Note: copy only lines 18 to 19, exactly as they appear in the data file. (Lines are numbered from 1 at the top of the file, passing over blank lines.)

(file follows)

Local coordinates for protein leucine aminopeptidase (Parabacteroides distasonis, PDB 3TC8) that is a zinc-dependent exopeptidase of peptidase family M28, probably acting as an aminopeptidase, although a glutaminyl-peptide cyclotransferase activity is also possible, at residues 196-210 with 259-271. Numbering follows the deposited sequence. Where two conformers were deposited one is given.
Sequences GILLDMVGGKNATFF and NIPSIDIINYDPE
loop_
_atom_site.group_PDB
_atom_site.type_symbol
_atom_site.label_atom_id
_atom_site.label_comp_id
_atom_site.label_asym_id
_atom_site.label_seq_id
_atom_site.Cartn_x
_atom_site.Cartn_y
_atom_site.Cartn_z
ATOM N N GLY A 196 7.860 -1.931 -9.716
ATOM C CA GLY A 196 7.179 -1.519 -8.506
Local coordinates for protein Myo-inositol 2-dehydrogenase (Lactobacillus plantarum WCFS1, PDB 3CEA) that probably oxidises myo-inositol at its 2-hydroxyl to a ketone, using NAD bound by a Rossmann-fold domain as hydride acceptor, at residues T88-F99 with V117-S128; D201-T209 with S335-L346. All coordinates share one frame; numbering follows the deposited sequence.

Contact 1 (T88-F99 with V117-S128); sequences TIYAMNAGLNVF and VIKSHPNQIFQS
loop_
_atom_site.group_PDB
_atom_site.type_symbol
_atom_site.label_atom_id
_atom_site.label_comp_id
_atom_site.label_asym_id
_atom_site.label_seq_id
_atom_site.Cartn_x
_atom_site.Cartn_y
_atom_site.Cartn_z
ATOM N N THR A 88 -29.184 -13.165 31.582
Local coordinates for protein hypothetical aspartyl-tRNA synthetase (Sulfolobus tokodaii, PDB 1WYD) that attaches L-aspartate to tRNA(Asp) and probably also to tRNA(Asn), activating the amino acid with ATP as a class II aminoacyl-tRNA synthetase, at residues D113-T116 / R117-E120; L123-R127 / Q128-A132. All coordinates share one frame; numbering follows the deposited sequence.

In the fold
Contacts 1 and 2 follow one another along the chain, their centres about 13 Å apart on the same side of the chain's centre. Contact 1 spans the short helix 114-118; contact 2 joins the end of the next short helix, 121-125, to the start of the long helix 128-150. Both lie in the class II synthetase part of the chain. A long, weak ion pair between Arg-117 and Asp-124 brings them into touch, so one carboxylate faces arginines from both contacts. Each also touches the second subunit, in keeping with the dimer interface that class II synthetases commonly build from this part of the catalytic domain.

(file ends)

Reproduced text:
_atom_site.group_PDB
_atom_site.type_symbol